We knew, down deep in the crevices of our small frames, that we were most loved.
Now, it is my honor to carry this grandparenting torch to the next generation.
May I buy my grandchildren sprinkled ice cream cones just because, and splurge on Christmas decorations for their sake. May I happily read one more book, sing one more lullaby, and be the Nonnie who plays trucks and blocks and Legos and stuffed animals on the floor, building blanket forts in our living room as the rest of the world melts away.
May my grandchildren revel in our family traditions—Mud Pie, White Christmas, Buckeyes, and bulging Christmas stockings. May they one day skip along on our Christmas Day Walk and later grin over the day’s treasures as they nestle beneath warm comforters and drift off to sleep in our soft guest beds. May they have tender hearts and ears to hear me speak naturally and happily as I make much of our God.
May they feel the Lord’s love warming their Nonnie who listens and understands and protects and sings and laughs and prays and holds them close, always and no matter what.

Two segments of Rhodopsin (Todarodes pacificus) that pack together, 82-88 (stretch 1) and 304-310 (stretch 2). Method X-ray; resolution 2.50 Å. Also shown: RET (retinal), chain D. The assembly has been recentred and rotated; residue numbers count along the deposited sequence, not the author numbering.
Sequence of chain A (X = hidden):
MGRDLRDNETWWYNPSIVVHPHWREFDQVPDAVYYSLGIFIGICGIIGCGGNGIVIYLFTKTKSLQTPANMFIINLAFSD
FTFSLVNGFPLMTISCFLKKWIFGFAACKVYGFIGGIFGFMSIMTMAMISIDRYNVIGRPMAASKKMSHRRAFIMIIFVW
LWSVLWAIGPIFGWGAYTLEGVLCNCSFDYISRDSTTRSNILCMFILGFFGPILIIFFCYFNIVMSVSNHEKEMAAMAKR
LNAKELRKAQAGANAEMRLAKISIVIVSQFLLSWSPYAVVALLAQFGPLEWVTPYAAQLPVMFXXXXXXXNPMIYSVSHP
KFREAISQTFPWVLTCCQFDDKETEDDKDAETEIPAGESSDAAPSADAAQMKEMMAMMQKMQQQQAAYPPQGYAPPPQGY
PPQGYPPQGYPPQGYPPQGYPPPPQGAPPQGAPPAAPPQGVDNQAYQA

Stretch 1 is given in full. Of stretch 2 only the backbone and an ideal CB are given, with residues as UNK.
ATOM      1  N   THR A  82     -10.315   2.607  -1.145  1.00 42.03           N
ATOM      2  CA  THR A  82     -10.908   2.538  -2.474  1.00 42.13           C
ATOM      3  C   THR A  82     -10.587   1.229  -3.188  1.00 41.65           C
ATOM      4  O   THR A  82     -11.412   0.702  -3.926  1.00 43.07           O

May my fervor for Christ spill over and tug at my sweet grandson’s heart this Christmas. May he love God most, as I bow daily on his behalf.
Thank you, Grandpa. You were a shadow of Christ to my young, impressionable heart, choosing to be an always-and-forever-without-end grandparent, rather than a confusing puzzle to be sorted and solved.
“They still bear fruit in old age; they are ever full of sap and green.” – Psalm 92:14
“All heroes are shadows of Christ.” – Pastor John Piper
This article appeared first on The Palest Ink https://the-palest-ink.com/ where you can check out other writings.
Kristin Elizabeth Couch is a pastor’s wife, the mother of four grown children, and a grandmother. She graduated from Taylor University in 1994 with a Bachelor of Arts in English Writing and has written for Desiring God, SBC of Virginia’s Proclaimer, SBC of Virginia’s Written, and has also been a featured guest on Moody Radio’s Kurt and Kate Mornings. Kristin recently published her first book, It Began on Washington Street – Tracing the Goodness of God Through All of Life, a work dedicated to her grandfather. Her second book will be available in the spring of 2024. Kristin publishes her stories weekly at The Palest Ink.